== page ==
With these hands

I think being able to play the piano by ear is a remarkable skill. One I don’t have, as many of you know. Unfortunately, that makes taking requests a little tricky.

Actually I can often play songs people ask me for, because over the years I’ve gotten pretty good at predicting what songs my audiences will request. When I visit a nursing home or retirement center, I bring along only a small portion of my extensive sheet music collection. But tried-and-true favorites like “Embraceable You” and “The Glory of Love” stay permanently in my music bag. Someone always wants to hear them.

If I’m unable to fill a request on the spot, I bring the sheet music for the piece when I next visit. I know, though, that many of my listeners make requests not so much because they want to hear a particular tune, but because they want to participate in the entertainment by interacting with me. They’re often happy enough if I offer a different but similar song instead, say one written by the same person. For example, a fan of Jule Styne/Sammy Cahn collaborations might enjoy hearing “It’s Been a Long, Long Time” if I can’t play “I’ll Walk Alone.” In truth, a substitute song played right away often works better than the requested song played next time. Many of my senior listeners have forgotten about their requests by the time I see them again.

Sometimes listeners surprise me by asking for songs I’ve never heard of. I like that. My audiences have introduced me to many wonderful songs—”We’re the Couple in the Castle“; “Cuttin’ Capers” (also called “Canadian Capers”), a 1915 tune popular mostly as an instrumental—and a few not-so-wonderful ones (“Donkey Serenade” comes to mind.) Without a listener request, I wouldn’t know about “Betty Co-ed” from a 1931 Screen Songs cartoon featuring the famous “bouncing ball.” When I played it, everyone in the room sprang to life, singing the now strikingly outdated lyrics:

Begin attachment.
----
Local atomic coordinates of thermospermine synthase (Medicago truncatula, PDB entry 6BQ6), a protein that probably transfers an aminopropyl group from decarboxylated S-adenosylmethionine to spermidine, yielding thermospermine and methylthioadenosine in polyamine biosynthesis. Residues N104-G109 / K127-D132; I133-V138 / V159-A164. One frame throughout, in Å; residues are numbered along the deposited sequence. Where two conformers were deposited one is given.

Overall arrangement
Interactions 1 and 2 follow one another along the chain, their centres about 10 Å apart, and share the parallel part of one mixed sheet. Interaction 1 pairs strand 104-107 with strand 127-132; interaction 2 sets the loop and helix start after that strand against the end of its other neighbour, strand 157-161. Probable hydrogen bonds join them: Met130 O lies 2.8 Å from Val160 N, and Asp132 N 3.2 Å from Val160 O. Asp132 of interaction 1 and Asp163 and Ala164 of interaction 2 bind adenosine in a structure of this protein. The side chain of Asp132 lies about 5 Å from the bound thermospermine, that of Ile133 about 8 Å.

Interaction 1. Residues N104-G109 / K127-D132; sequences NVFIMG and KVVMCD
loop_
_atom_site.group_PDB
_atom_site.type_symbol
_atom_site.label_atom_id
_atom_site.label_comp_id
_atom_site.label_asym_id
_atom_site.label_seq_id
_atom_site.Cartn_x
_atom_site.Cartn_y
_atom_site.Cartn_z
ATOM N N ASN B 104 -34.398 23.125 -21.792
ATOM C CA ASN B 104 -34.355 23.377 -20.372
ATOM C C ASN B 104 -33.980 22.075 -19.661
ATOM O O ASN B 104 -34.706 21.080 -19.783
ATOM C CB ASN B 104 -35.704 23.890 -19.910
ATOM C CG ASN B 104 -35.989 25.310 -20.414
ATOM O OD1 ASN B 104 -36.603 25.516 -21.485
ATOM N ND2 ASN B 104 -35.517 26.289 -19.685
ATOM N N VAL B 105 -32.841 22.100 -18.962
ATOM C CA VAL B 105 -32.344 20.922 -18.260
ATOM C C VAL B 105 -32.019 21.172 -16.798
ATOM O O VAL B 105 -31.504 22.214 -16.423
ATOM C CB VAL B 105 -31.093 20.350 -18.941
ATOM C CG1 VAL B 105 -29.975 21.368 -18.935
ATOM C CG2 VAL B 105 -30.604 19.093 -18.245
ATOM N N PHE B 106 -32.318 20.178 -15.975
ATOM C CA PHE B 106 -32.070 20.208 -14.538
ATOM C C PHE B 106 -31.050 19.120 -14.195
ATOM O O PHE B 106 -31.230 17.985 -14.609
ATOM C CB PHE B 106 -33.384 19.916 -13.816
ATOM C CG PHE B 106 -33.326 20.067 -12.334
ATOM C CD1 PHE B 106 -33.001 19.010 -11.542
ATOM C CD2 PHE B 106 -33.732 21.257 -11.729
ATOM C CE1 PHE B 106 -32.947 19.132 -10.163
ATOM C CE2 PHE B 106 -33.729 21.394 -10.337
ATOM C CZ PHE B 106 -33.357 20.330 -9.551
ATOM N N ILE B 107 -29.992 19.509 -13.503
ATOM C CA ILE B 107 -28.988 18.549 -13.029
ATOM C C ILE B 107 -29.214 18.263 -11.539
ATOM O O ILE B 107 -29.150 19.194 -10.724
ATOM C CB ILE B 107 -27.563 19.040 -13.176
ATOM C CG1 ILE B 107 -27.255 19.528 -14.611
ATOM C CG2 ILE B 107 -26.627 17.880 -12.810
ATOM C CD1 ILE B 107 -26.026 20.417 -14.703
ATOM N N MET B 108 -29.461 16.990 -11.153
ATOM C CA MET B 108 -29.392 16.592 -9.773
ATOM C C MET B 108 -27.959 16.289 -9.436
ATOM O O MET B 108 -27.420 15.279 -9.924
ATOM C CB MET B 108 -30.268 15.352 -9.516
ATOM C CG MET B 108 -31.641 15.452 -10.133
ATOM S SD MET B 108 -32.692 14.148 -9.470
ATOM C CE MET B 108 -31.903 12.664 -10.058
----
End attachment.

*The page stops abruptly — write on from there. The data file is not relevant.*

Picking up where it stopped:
Flirtation is an art with Betty Co-ed,
Her station quite depends upon her charms.
She gets the men in rushes by well-cultivated blushes,
And she’s happy with a fellow on each arm…

I do my best to satisfy all requests, but I tire of explaining that I don’t play the piano by ear. People tire of hearing my explanation as well. I have evidence: Once in a while I play the piano in a respite day care center for adults with dementia. The caregivers lead sing-alongs and I accompany. One day a woman in the front row asked me to play a tune I didn’t have the music for, and I attempted to get across to her that I don’t play by ear. A man near the back of the room grew impatient waiting for the music to resume. Why the long discussion? he must have wondered. Isn’t it obvious? He loudly clarified for all in attendance: “She uses her hands!”

Copyright © 2013 by Paulette Bochnig Sharkey
All rights reserved.

This entry was posted in Audiences, Music programming, Piano performance, Song requests, Volunteering. Bookmark the permalink.

One Response to With these hands

  1. Judie says:

    Great clarification!! Wonderful story.

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